The last time Romain Grosjean strapped into an open-wheel car, the story met an end that left the Frenchman with burns and scars. Tuesday morning, the better part of 7500 miles away from where his Formula 1 season concluded in Bahrain, Grosjean opened a new chapter in his career, free of worries and baggage, at the winding road course in Leeds, Alabama.
The No. 51 Dale Coyne Racing with Rick Ware Racing Honda, dressed in bare carbon fiber, gave Grosjean a chance to push through whatever mental restraints might have lingered. As he and 11 other NTT IndyCar Series drivers took part in a private test day, it became clear the newest member of the community has plenty of admirers.
“It’s been beautiful,” he told RACER. “I’ve been sharing my thoughts and feeling going into this new opportunity, and everyone’s been very supportive and really behind me. I got a text from Marcus Ericsson last night telling saying to ask for anything I needed, and I got that from a lot of guys.
“It’s been super cool. They’re looking for me to do well. I spent time talking with Takuma Sato and Sebastien Bourdais. I saw Simon Pagenaud and waved at him; he waved back. Josef Newgarden and Will Power and a lot of guys were really nice and welcoming.”
It was a morning and afternoon of firsts for the 34-year-old. First time in a Dallara DW12 chassis; first time using Honda’s 2.2-liter twin-turbo V6 engine; first time on Firestone tires; first laps with an aeroscreen; first outings without the assistance of power steering; first appearance at the Barber circuit, which exacts a heavy toll for those who make mistakes, and first time sharing a track with brand-new rivals.
Having turned a fastest lap that was 1.1 seconds shy of the best on his 14th tour of Barber, Grosjean was fortunate to emerge unscathed when he spun in Turn 1 at the start of his 15th lap. After an hour or so of cleaning rocks and debris from the No. 51 and readying it for more action, the DCR crew got Grosjean out to learn more about the car before the track broke for lunch.
In the afternoon, where most teams used a combination of new tires and push-to-pass to set their fastest laps, Grosjean ended up 12th, 0.96s off Rinus VeeKay’s leading time. Clearly disappointed, Grosjean could take solace in his first-day pace relative to teammate Ed Jones, an IndyCar veteran with nearly 50 starts, who was 0.09s faster in the sister DCR entry.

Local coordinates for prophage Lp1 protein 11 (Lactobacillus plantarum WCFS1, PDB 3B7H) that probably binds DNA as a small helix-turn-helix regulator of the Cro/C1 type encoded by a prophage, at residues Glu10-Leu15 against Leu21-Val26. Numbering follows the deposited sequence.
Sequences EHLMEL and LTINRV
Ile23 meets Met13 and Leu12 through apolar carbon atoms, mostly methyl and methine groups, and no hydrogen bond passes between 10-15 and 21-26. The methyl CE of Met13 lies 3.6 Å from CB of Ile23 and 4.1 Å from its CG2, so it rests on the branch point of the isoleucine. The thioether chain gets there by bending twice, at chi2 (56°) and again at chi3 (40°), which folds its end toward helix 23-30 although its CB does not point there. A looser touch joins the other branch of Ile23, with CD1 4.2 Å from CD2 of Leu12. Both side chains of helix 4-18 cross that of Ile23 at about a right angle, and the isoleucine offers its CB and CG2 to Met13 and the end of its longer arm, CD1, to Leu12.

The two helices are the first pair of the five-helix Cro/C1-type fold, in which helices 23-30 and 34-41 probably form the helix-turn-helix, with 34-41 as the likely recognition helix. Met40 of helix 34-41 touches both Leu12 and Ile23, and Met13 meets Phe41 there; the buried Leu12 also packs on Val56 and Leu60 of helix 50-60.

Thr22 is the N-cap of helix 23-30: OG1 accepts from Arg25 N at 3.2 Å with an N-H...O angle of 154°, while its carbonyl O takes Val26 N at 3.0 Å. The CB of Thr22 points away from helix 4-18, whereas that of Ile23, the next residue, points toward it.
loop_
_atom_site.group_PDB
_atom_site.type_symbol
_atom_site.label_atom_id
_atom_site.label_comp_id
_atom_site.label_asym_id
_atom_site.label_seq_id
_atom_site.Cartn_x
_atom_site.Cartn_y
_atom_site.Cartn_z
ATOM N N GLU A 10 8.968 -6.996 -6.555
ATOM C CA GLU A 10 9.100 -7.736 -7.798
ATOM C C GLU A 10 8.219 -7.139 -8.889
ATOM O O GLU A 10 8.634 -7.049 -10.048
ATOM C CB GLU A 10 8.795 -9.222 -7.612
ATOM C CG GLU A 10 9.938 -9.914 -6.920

“The time sheet didn’t do us any favors,” he said. “We were better in the afternoon, but we made some changes that didn’t really help with the last set of tires and we were off the pace. When I saw the lap times and we were last, I wasn’t happy. But I want to look at data and find where I can improve. I know if we were testing tomorrow, I’d be much more competitive.”
Amid the myriad of firsts, there were many absences for Grosjean at Barber. All the big and little things he didn’t have: the lack of a hybrid powerplant; the need to harvest energy under braking; the maze of electronics and cutting-edge technology found in the average F1 car that requires constant management from the cockpit.
His No. 51 Honda is by no means a sharper tool when compared to the best F1 cars he’s piloted, but with the simplicity the car offers, Grosjean appears to have found some of the purity he was missing.
“It felt like home,” he said. “The driving position is different, and the aeroscreen is blocking the air from hitting you, but that’s not big differences. It’s got less downforce, so when you brake, there’s less deceleration, and in the high-speed corners, it’s a bit more loose, but the mechanical grip is very good compared to what I used to run. It’s fun to push the tires and not worry about the temperatures all the time; overheating or underheating, or worrying about it starting to slide. It was fun.”
Sebastien Bourdais was happy to see his friend come away from his first IndyCar outing in a positive place.
“I think he’s just really happy to be in a more racing-focused environment,” he said. “Romain is no joke. He needs to adjust a little bit because the driving style is different, but if he had time to do a second day, for sure he’d be faster. Don’t mistake his lap times from today like that’s all there is. That’s just stupid if anything thinks that. He’s going to have a fine time, and with Olivier Boisson as his engineer, who I know quite well from working with him, they have a lot of potential.”